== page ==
As we anticipate the soonish release of the Foreruner 955, I thought it might be interesting to look back at just how much the Garmin Forerunner range has progressed over the past two decades.
The first Garmin Forerunner was released nearly two decades ago
Very few people were interested in wearable tech back on March 2nd of 2003 when the first Forerunner came out. This was some two years after Garmin trademarked the name. The 101 marked the beginning of a line of smartwatches for runners and triathletes.
No, the pic above has not been Photoshopped. That is what the Forerunner 101 looks like! Can you imagine wearing that? Some might compare it to strapping a small brick to your wrist. Somethin akin to the wrist TV-radios from the old Dick Tracy comics…
Essential reading: Best fitness trackers and health gadgets
The thing measures a whopping 8.28 x 4.35 x 2.3 centimetres. The only good side of that is that it is capable of housing a large display (3.65 x 2.34 cm, 100 x 64 pixels). And to its benefit, at 72 grams it wasn’t that heavy.
Mind you, no rechargeable tech in the 101. Instead you were required to fit two alkaline AAA batteries into its body. And this was only good for 14-15 hours of life! So you were best off purchasing rechargeable batteries as the alternative was paying on arm and a leg for new batteries each time.
Other specs included built-in GPS, maps (routes, history, waypoints/favorites/locations), along with a handful of training, planning, analysis and cycling features. Some reviews described the Forerunner 101 as a device for “runners who feel there’s no such thing as too much information”. The words “informational overkill” were thrown around.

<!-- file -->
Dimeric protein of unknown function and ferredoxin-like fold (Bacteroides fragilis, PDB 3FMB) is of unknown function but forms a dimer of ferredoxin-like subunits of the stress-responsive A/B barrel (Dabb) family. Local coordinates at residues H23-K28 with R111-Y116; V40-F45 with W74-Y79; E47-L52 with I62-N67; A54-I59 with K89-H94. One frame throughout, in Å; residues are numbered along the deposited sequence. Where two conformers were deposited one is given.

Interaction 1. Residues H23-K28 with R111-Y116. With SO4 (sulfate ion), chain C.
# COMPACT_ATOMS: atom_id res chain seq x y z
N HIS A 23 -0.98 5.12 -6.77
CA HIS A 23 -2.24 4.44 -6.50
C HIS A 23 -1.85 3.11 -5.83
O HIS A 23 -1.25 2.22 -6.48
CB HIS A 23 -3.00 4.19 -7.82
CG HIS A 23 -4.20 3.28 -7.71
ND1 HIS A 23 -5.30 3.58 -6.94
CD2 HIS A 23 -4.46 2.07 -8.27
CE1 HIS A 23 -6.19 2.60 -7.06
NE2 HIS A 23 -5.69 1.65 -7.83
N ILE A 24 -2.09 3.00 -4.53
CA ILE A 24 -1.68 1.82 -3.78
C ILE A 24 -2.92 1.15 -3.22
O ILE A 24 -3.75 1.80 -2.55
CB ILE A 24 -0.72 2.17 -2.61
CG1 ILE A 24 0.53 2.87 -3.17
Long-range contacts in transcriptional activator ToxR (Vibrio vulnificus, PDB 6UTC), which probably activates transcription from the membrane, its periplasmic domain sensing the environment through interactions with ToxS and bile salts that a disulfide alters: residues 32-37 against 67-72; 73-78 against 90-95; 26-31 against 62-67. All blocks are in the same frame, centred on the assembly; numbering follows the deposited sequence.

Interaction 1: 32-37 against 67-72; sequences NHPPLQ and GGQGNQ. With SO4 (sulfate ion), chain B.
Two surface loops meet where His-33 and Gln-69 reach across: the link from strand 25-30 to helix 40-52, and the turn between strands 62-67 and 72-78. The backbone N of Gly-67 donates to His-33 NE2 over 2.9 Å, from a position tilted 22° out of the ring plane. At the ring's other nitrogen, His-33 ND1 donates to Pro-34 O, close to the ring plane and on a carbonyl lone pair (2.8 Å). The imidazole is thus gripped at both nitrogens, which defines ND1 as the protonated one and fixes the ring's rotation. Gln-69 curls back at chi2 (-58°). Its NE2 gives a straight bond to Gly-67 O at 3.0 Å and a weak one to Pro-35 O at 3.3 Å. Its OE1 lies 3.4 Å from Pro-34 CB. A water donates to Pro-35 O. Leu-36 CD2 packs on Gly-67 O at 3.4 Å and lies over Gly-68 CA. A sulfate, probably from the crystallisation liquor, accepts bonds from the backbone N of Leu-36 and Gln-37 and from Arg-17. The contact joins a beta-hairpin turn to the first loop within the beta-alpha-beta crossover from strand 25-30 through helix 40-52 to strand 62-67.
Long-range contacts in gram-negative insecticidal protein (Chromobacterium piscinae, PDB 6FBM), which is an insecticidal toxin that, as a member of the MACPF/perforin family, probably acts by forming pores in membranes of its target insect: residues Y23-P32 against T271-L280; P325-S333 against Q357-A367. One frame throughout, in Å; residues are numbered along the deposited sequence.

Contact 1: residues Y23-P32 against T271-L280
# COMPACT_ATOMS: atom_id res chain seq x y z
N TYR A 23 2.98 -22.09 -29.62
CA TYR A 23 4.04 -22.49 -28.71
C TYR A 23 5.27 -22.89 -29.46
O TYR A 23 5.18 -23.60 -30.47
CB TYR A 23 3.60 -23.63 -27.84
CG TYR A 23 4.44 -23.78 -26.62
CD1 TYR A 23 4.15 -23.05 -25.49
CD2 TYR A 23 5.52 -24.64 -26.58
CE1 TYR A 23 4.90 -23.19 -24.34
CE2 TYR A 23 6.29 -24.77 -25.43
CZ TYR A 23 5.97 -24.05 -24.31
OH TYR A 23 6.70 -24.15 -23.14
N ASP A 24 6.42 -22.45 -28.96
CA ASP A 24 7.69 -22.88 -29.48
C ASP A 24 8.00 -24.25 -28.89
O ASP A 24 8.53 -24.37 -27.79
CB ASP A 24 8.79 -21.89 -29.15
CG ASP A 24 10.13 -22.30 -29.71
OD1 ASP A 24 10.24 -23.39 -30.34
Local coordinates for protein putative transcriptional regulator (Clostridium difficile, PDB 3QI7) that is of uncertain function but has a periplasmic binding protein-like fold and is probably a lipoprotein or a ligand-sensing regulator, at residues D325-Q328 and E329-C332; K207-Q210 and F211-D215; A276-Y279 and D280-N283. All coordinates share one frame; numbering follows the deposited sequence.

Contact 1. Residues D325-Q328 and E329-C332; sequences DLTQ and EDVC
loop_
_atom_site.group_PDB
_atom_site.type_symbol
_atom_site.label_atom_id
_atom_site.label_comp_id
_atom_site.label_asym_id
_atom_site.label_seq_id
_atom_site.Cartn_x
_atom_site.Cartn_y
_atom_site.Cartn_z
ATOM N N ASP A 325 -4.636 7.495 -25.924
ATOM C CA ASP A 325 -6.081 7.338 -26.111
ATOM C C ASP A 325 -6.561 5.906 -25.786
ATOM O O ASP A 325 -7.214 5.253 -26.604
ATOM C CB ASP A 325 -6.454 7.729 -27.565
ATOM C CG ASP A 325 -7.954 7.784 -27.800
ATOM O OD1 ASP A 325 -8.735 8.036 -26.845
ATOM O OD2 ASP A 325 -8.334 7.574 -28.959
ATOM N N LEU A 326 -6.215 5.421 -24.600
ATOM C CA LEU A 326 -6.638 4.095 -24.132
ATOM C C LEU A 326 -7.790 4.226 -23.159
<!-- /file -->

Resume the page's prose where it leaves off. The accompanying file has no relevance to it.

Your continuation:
Which sounds laughable when you compare it to the wealth of stats you get today from the cheapest watches and fitness bands! But back then you were happy if something on your wrist could time you and measure the distance you travelled accurately.
Interestingly, you can still find the Forerunner 101 on Garmin’s website. The price listed is $114 which is what it sold for originally. But, of course, you can’t buy it. Unless you find someone on eBay who is still holding on to it. Highly doubtfull, though, it would still be in working order.
A wealth of devices followed
Listed in chronological order by release date, the 101 was quickly followed by the 201 and 301. Garmin didn’t manage to reduce the form factor much. Here’s what the 301 looks like.
Then came the 205, 305, 50, 405, 60, 405CX, 310XT, 110, 210, 410, 610, 910XT, 70, 10, 220, 620, 15, 920XT, 225, 25, 230, 235, 630, 735XT, 35, 935, 30, 645, 645 Music, 45, 45S, 245, 245 Music, 945, 745 and most recently the 55.
You could probably say that the first decent looking watch in the range was the Forerunner 405 in 2008. With this device, Garmin debuted the circular form factor. Which is still around to this day. Mind you, there have been a few exceptions along the way, such as the Forerunner 25, 30, 35 and 920XT. But it seems Garmin sees the round design as the way forward.
All of this makes you wonder just how much fitness and health tracking tech will progress in the next 10-20 years. Particularly taking into consideration Moore’s Law – the fact that tech is seeing exponential rather than linear progress. Will we be popping Forerunner pills or stopping at a Garmin store to get the latest Forerunner digital tracking tattoo? It is not only entirely possible – it is very likely!
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